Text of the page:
Senior linebacker Desmond Steward can attest to that. Steward, who would later help with Jacobs’ maturation into the college game and the Chants’ defense, recalls seeing some high school footage of his future teammate while walking through the coaches offices a few years ago.
“I walked in one day and they were just playing a highlight tape and they asked me what I thought about the guy. I was like, ‘He can hit!’ ” Steward recalled.
The opponents on the Chants’ schedule would soon learn that as well.
Jacobs wasted no time turning in a breakout performance in the season opener last year at West Virginia, finishing with a game-high 11 tackles and 1.5 tackles for loss against a ranked Mountaineers squad.
All the while foreshadowing what was to come over the rest of the fall.
“I wanted to come out and let it be known that I was here – you know, I’m here to stay,” Jacobs said.
There’s no doubt about that now, but looking back, Jacobs credits Walker with first seeing through some of his rough edges and realizing the player he was ready to become.
“Coach Walker had a lot of patience with me because I used to mess up, I wasn’t a great leader at the beginning,” Jacobs said. “He stayed on me. That’s one thing he always did – he always stayed on me. And he was pretty patient with me, pretty lenient because I know some days I came out and had a little attitude or stuff like that, but he just stayed on me and kept pushing me. …
“I guess he [saw] something in me that I didn’t see in myself at that time. I thank him for seeing that – seeing the drive and seeing my potential and getting it out of me.”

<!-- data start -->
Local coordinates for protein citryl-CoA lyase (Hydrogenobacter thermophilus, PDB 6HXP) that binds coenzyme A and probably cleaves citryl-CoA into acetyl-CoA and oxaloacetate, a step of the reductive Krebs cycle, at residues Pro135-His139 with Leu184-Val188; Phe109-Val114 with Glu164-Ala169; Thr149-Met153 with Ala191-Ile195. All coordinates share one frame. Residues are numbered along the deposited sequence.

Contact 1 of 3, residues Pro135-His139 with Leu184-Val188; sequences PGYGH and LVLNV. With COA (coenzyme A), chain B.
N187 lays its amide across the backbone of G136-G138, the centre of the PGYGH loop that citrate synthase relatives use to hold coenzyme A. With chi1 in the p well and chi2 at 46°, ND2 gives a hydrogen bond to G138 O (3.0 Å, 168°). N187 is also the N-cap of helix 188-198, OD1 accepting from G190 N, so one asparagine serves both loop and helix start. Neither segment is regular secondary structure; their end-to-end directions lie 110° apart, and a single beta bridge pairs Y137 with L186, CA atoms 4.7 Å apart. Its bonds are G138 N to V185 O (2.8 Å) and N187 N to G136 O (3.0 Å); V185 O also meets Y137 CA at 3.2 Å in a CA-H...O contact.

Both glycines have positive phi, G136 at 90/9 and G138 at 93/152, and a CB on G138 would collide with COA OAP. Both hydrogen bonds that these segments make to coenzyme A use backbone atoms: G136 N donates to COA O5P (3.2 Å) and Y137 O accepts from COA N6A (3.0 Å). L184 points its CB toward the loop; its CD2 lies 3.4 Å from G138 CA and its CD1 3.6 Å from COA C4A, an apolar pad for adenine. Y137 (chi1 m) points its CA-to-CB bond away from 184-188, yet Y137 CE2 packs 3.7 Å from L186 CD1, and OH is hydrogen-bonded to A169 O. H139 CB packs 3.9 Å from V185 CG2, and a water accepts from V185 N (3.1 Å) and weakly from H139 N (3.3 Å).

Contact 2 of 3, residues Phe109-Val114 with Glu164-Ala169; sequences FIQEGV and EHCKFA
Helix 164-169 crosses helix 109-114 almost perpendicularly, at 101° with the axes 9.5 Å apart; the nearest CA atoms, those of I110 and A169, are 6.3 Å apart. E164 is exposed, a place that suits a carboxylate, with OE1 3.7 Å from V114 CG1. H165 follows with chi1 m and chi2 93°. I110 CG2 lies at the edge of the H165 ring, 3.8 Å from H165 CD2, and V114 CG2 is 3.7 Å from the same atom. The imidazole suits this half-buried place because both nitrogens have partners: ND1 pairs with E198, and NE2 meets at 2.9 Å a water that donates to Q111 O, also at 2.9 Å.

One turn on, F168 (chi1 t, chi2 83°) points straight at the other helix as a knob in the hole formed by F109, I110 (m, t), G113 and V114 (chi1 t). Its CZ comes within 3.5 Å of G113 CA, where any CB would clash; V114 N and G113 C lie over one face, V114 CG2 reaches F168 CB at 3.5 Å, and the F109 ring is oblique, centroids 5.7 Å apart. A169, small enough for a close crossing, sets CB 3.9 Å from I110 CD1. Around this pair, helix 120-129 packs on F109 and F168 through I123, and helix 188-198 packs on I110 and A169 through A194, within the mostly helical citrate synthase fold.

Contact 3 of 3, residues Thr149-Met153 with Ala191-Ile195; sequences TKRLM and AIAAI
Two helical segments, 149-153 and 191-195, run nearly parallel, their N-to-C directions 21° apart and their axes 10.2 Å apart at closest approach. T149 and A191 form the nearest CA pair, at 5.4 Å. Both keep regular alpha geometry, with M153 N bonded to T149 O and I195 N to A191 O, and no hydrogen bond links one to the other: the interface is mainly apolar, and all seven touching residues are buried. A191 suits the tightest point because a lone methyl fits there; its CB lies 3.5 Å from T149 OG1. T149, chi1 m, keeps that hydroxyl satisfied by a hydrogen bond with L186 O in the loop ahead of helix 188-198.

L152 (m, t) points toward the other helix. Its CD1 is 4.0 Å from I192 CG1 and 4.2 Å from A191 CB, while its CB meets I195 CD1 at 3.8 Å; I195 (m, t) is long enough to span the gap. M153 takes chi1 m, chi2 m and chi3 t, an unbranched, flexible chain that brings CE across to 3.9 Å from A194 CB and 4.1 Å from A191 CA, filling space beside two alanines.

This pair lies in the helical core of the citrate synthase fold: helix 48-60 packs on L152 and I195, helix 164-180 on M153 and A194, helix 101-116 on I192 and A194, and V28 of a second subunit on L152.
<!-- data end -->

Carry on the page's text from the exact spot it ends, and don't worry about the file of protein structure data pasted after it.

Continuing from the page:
That process isn’t done yet, though.
Jacobs acknowledges he still has weaknesses in his game. While he’s proven to be a hard-hitter with a knack for making plays in the backfield, he knows he needs to improve at dropping back into pass coverage.
“He still has untapped potential,” Walker said. “Even though he was a player of the year in the conference, he still has some things he needs to work on to make him the best player possible.”
While Jacobs looks to take that next step this year, he hopes the Chants’ defense does as well. As part of his refined and more ambitious list of goals for the upcoming season, he says he wants to lead the conference in tackles this time, and on top of that, he wants Coastal to finish as one of the top 10 defenses in all of FCS football.
“Right now, I have a little more confidence than what I had last year,” Jacobs said. “The guys this year, man, [it’s] my team that really makes this feel better because we all came in last year and we were just playing – we were underclassmen playing. Now we’re coming back [as] upperclassmen starting now. Now we’re in control of a lot of things. …
“It’s not like we’re deer in headlights anymore. When those lights come on, we’re confident in ourselves.”
With eight returning starters back on the defensive side, optimism is indeed high for the unit.
And, of course, it doesn’t hurt having the reigning Big South defensive player of the year in the middle of it all.
By RYAN YOUNG, The Sun News